Background: It is increasingly recognized that transgender young people require affirming medical care, however the provision of such care may be mitigated by the availability of services and the views of parents. Aims: This study aimed to explore the views of Australian transgender young people (aged 11–17) and their parents with regards to medical treatment. Methods: Ten qualitative interviews were conducted with parent-child dyads in two Australian states. Thematic analysis was undertaken on responses to interview questions related to family relationships, views about medical treatment (specifically hormone blockers and hormones), and the relationship between medical treatment and sense of self. Results: Themes developed focused on the importance of strong supportive parent-child relationships, the meaning of and access to hormone blockers, and the meaning of and access to hormones. Discussion: The paper concludes by discussing the implications of the findings for clinical services, particularly in relation to supporting parents to be affirming of a transgender child, the need to prepare transgender young people and their parents for the passage of time in regards to medical treatment, and the need to focus on expectations in regards to sense of self in relation to medical treatment.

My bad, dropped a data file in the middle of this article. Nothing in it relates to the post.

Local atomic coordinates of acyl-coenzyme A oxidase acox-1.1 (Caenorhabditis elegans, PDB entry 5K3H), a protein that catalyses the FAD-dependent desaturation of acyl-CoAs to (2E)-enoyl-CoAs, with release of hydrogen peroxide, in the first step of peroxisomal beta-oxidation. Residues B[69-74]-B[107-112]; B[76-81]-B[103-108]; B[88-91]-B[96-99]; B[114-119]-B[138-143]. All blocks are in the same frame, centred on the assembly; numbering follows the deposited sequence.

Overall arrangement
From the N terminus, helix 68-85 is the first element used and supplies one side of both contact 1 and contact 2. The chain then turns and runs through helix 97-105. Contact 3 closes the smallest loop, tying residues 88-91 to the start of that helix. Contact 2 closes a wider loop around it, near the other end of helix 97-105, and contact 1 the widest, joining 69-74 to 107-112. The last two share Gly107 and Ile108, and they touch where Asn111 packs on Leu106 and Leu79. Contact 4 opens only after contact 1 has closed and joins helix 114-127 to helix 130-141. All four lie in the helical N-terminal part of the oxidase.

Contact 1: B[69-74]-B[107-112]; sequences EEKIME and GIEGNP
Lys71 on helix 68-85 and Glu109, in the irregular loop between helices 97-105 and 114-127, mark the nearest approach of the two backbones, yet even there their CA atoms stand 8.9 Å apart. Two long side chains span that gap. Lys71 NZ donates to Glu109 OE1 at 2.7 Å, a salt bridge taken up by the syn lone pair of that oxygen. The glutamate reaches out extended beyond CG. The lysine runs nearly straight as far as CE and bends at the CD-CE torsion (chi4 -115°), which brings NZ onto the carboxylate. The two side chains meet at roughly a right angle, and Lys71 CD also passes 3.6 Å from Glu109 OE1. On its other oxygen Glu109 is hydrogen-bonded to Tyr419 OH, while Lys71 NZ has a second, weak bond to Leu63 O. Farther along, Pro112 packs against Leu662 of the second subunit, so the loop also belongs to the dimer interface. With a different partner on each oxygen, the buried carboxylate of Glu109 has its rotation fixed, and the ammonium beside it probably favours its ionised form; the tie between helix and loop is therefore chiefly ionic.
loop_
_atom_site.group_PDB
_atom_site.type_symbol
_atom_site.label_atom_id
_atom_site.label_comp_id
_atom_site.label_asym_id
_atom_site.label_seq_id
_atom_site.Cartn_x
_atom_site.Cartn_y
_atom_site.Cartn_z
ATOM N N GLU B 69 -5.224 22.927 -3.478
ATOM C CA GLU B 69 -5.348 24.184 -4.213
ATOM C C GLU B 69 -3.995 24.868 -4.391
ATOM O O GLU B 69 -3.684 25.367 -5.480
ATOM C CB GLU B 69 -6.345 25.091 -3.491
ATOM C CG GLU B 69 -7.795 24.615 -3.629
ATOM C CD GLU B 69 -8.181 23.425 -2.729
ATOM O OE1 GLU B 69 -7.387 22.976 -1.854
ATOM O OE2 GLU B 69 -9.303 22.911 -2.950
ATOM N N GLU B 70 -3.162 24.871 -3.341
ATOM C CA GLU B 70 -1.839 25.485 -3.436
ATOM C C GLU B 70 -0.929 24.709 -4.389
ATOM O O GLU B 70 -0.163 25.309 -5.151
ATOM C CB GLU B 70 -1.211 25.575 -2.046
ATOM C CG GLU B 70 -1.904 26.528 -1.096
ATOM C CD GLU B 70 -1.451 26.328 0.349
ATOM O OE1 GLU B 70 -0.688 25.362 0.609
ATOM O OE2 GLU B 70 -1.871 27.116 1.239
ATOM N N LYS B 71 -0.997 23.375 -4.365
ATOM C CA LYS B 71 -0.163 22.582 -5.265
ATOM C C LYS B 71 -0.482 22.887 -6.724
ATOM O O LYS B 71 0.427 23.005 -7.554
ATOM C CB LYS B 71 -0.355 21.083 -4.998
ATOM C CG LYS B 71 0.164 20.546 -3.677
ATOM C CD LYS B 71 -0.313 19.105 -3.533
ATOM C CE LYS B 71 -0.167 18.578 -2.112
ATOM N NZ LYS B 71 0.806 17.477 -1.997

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- clinical care
- medical treatment
- parent-child relationships
- qualitative study